This foul memory is three metres in diameter, a sphere, an eternal cell even when I’m walking free. My back against the periphery, I’m always facing the centre.
For a moment’s indulgent cruelty I’m awarded this torment – a bleak reflection of me.
Is anything fair in hate and peace?
I knew the young prince, kneeling in supplication before me, was susceptible to a certain metal as if it were poison.
I poked him with my spear, my spear of plagues, my spear of power and disdain. The spear of my ancestors, our symbol of royalty.
The prince’s intention: to be my suitor; his crime: to be immature and cocky.
I know now he was merely covering up the anxiety of meeting me in person. I poked again and again.
It all went wrong; I felt vastly superior. I stabbed, then some more, relishing his discomfort as the dull metal burst and festered his flesh. I spoke of inescapable tumours, gushes of noisome fluids, slimes of yellow and grey.
I damned him to weeping sores in armpits and groin, between fingers, around ears, anywhere there’s a fold or fossa – like the corner of the mouth, or a dimple.
I destroyed an innocent.
Disgusted by his wounds and subsequent putrefaction, he fled into the wilderness to spare me from witnessing them. Such grace from one I judged inferior.
I believed this regal weapon contained a spirit, and so it does – many more than I expected. It truly is a spear of ancestors who lie sequestered within: waiting. They’ve entrapped me in this sphere of guilt – the poor prince eternally in the centre and always before my eyes. Each moment I witness his days of decay, from the first scratch blossoming green to him too weak to stand, or pissing pure pus.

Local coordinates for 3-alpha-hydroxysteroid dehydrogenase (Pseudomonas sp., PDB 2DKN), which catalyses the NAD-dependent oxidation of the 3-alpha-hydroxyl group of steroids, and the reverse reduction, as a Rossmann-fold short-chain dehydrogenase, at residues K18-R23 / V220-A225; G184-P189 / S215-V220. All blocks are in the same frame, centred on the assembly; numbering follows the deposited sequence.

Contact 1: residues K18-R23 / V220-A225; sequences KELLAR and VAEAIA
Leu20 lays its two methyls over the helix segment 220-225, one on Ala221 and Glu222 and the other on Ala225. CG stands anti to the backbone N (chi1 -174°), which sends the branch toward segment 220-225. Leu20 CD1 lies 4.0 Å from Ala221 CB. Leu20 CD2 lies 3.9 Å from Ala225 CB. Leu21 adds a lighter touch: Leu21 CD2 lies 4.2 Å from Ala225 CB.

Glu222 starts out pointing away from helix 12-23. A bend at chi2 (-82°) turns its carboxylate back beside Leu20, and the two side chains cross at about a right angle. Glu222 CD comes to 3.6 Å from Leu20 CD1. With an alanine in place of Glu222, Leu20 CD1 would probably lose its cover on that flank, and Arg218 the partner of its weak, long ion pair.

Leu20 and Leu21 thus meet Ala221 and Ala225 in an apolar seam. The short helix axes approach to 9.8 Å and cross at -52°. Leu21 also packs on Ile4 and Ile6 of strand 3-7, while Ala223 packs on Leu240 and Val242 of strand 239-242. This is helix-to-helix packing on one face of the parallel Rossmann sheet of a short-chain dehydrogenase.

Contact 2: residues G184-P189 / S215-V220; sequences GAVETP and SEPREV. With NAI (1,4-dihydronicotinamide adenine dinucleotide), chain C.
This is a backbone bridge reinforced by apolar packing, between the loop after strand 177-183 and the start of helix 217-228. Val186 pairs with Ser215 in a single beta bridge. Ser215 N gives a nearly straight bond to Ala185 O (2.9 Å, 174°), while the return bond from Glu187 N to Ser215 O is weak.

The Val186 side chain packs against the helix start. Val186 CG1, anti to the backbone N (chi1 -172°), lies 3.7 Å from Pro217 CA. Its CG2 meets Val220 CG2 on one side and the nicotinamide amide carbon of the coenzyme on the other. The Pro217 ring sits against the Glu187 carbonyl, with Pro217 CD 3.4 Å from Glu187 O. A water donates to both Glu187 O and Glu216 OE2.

Every soul of my line who has held this spear… A part of each remains within. Unanimously they force me to watch the prince’s torment over and over again – and again – the eternal again. Not for the duration of a single blink am I able to sever my gaze from his misery, falling fingers, bird-pecked eyes, the flies and seething eruptions of maggots: his despair and horror.
I cannot stop
witnessing what I’ve done and thus what I made of myself.
Nothing is fair. What twisted god allowed us to hurt each other but not to heal that which we inflict?
The power in this weapon is that of the spirits within; spirits who would torment me before I become sovereign and torment a whole people.
What familial integrity to put such a spear in the hands of descendants and teach us the rules of power: the rules of responsibility. What wisdom to entrap me before I become tyrannically hateful.
Unable to undo my cruelty, I will allow this punishment to break my arrogance until surely I’ll never allow such obscene malice into my soul again – or inflict it on others. To be kind, wise and humble is royal – and I’m far from ready.
©Gary Bonn, 2019